DEAR ABBY: I have had a very strained relationship with my father for many years. My mother and I are not close because she was incarcerated for most of my life until recently.
I am 16 now and just found out I’m pregnant. No one knows except the father of my child. For some reason, he is thrilled for us. I, on the other hand, am terrified of the uncertainties.
I know what my father will say. He will want me to get an abortion, but I would never choose that for myself or for my baby. My mother is struggling since she was released from prison and is still trying to get on her feet. I live with my grandparents, who don’t have the means to support a child.
It seems like my only option is to move in with my boyfriend and his family while I finish school and then get a job. Please give me an unbiased perspective. — Uncertain in the South
DEAR UNCERTAIN: You appear to be an intelligent young woman, so I will give it to you straight. Although you think you know what your father will say, you can’t know for sure until you talk to him and tell him what’s going on. I’m advising you to do that because you may need his help. A loving father will give it to you. If you decide to have this baby, he can’t force you to get an abortion.
You and your baby’s father should also talk to his parents, so that, IF NECESSARY, you will be able to stay with them. You must also be sure to have the best prenatal care possible, so your child will be born healthy. Planned Parenthood has clinics where this care is offered, and you should contact it as soon as possible. If you check its website, PlannedParenthood.org, you will also find information about adoption.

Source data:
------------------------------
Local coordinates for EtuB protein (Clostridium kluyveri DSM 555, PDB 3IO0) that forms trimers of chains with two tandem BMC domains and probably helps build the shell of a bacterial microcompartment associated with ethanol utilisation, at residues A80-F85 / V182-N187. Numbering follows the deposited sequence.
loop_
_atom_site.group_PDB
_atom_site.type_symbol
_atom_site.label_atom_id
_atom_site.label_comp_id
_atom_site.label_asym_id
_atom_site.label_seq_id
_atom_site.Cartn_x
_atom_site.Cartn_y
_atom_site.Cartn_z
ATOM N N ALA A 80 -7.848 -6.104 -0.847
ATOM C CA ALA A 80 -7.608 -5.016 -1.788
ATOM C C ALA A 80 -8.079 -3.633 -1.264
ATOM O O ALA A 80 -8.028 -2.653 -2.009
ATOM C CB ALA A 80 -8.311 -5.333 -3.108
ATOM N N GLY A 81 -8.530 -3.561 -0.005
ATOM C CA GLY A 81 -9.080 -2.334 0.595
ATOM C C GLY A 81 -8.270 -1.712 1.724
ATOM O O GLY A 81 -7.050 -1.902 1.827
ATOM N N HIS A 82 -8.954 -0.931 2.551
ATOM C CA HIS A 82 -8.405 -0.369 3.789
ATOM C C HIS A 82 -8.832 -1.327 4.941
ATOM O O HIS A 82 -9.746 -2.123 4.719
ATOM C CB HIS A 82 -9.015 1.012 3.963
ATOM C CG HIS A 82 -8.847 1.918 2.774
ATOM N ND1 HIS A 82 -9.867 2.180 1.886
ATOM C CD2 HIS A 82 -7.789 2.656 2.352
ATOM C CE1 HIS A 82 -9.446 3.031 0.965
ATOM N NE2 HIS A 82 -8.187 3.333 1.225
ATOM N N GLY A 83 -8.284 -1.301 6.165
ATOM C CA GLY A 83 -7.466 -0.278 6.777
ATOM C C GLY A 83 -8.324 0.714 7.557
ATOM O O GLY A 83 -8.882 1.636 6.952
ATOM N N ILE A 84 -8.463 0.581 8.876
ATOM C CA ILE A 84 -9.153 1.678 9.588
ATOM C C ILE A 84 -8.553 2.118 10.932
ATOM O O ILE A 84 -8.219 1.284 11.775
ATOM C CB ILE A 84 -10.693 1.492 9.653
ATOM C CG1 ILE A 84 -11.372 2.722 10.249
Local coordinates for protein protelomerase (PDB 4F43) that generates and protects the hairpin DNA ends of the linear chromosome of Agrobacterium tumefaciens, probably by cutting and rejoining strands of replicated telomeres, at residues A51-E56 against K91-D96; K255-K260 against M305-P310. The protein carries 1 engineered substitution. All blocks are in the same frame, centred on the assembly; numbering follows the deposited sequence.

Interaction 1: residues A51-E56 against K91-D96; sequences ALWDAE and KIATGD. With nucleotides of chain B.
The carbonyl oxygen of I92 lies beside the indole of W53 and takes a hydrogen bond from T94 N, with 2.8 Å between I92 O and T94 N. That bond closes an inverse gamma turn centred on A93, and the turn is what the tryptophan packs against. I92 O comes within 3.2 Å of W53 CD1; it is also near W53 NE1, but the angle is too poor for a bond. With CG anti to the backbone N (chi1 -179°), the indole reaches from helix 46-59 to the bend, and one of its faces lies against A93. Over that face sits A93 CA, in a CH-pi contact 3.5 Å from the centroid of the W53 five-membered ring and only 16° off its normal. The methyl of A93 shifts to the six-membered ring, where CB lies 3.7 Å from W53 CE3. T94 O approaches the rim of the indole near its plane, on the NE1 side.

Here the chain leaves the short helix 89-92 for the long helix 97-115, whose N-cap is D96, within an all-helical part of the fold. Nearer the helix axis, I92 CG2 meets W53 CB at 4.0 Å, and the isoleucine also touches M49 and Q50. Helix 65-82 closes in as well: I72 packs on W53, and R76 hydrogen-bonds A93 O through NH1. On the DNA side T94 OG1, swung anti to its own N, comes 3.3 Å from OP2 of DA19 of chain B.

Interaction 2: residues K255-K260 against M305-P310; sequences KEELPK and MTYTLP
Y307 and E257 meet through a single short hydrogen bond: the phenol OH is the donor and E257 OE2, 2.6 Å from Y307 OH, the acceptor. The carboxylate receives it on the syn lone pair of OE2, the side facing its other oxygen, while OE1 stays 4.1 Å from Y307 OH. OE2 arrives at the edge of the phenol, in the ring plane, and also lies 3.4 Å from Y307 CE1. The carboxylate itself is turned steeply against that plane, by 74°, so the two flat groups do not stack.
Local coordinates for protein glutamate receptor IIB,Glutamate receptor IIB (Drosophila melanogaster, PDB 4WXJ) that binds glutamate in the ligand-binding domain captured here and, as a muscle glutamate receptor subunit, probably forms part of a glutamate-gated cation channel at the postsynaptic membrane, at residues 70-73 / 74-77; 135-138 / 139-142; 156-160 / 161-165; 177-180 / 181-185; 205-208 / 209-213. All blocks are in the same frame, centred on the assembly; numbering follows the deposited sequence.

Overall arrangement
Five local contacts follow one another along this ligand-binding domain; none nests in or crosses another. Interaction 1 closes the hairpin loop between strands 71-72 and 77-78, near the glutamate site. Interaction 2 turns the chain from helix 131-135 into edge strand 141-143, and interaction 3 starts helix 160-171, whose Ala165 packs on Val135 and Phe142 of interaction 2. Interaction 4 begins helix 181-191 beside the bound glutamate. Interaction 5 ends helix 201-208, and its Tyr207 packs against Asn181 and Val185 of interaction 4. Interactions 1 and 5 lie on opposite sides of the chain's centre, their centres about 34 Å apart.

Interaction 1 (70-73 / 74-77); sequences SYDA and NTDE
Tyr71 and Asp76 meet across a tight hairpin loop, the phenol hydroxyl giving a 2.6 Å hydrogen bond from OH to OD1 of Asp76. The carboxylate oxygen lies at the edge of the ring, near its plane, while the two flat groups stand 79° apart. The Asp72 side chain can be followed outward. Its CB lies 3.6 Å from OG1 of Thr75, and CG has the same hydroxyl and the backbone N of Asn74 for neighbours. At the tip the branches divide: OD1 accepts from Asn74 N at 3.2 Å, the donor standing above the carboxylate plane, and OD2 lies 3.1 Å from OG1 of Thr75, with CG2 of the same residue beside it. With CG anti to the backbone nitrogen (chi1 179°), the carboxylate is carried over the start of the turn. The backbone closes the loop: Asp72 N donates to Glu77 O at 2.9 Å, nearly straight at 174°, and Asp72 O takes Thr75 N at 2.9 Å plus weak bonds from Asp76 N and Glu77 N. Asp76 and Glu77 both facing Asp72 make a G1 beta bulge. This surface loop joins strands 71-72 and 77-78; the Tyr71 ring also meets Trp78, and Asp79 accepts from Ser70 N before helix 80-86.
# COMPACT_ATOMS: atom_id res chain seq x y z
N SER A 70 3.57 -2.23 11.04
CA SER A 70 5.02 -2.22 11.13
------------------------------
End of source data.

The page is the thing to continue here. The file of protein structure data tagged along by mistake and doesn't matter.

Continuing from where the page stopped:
You must also make earning your high school diploma a priority, so you will be able to support and educate the child you’re bringing into the world, if you decide to raise him or her yourself.
Sorry for actions
DEAR ABBY: I physically assaulted a male friend (Aiden) who I was — and still am — interested in. I’m a survivor of domestic violence and have a troubled past. I have sworn not to touch alcohol and shared with him some of the horror stories regarding what happens when I drink.
A few weeks ago, I hosted a mutual friend’s birthday party at my house. Long story short, Aiden suggested I take a shot. I was unwilling at first but finally agreed to a birthday toast. After that toast, things are blurry for me. According to other friends at the party, I went crazy.
I want so bad to tell Aiden that I know what I did was unacceptable, but I know he may never see or speak to me again. As someone who has lived through being abused, I know this is a very difficult thing to ever forgive. How can I even look him in the eye if he ever speaks to me again? — Sorry Beyond Words
DEAR SORRY: Recognizing the part that Aiden played in what happened might help. You described your past and warned him about what happens when you have a drink. Knowing that, he NEVER should have suggested you have an alcoholic beverage to make the birthday toast.
If your paths cross, stand up straight and say you’re sorry. But frankly, he owes you an apology, too.
Write Dear Abby at DearAbby.com or P.O. Box 69440, Los Angeles, CA 90069.
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